Los Alamos County Officials Make Case For GRT

Los Alamos County Councilor Morrie Pongratz, left, listens to Vice President Michael Pence speak during a briefing Friday, July 27, at the White House. County Commissioners and County Managers in New Mexico were invited to an executive briefing as well as tour of the White House. Official White House/D. Myles Cullen
Vice President Michael Pence. Official White House Photo/D. Myles Cullen
Los Alamos Daily Post

The question of whether Triad National Security, LLC will pay gross receipt tax (GRT) to Los Alamos County drags on … as a result, several County Councilors and County Manager Harry Burgess traveled to Washington, D.C., to argue the point.

Council Chair David Izraelevitz, Vice Chair Christine Chandler, Councilor Antonio Maggiore, Councilor Morrie Pongratz and Burgess participated in a series of meetings July 26 regarding Triad, recently awarded the operating and management contract for Los Alamos National Laboratory. 

The local officials met with Associate Principal Deputy Administrator in NNSA/DOE William White as well as U.S. Sen. Tom Udall, U.S. Sen. Martin Heinrich and staff from each of the state’s congressional delegates and staff from the House Arms Services Subcommittee on Strategic Forces.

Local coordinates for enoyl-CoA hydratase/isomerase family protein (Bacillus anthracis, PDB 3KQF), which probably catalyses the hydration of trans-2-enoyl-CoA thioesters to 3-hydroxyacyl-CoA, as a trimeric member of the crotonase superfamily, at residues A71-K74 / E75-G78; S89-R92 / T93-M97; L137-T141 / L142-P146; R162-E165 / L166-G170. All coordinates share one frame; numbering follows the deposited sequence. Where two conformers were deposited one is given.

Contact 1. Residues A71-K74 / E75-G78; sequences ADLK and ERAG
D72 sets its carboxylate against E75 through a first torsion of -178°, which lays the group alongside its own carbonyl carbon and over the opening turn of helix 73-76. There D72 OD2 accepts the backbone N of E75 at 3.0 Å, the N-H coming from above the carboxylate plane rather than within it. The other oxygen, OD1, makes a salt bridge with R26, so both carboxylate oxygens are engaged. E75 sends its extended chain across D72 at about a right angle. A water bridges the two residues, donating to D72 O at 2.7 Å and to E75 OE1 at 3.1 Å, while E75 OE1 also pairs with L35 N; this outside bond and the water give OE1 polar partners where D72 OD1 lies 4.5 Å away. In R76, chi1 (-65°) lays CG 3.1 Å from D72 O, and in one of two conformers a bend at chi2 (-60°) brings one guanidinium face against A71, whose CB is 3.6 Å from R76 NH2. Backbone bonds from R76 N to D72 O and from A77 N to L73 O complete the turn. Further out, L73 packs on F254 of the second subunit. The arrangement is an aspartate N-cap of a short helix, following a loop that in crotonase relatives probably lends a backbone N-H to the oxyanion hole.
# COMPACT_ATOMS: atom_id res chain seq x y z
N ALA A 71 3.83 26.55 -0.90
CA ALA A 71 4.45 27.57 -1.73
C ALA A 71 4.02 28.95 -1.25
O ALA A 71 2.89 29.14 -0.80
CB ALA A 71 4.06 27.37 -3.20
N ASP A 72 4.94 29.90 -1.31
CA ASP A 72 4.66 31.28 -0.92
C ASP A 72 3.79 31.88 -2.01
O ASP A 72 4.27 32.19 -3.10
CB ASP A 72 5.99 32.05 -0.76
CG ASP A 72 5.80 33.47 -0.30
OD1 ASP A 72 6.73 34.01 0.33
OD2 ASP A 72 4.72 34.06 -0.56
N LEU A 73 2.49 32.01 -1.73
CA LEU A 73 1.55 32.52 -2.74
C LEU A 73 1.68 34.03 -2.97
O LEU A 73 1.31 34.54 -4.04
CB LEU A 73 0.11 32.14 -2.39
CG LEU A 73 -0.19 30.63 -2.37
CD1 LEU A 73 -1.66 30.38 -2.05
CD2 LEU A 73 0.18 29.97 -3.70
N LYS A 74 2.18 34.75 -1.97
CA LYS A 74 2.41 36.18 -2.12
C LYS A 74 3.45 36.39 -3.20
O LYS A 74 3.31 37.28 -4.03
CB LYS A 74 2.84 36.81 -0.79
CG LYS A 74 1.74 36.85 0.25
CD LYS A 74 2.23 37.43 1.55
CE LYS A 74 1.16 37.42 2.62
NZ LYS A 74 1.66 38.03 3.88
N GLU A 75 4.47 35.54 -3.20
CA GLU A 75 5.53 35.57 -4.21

The following day, Maggiore joined Pongratz and Burgess for a briefing at the White House.

Pongratz said that throughout the marathon of meetings Izraelevitz emphasized the uncertainty of whether Triad pays GRT is “an existential threat to our County”.

Chandler added, “Our message to them was the impact of the loss of GRT to the County and community would be significant.”

Everyone seemed to agree that the message was heard and understood but no answers were provided.

“They listened, and I guess in general their reaction was, ‘I feel for your pain but I’m not prepared to do anything about the pain,” Pongratz said.

Burgess agreed.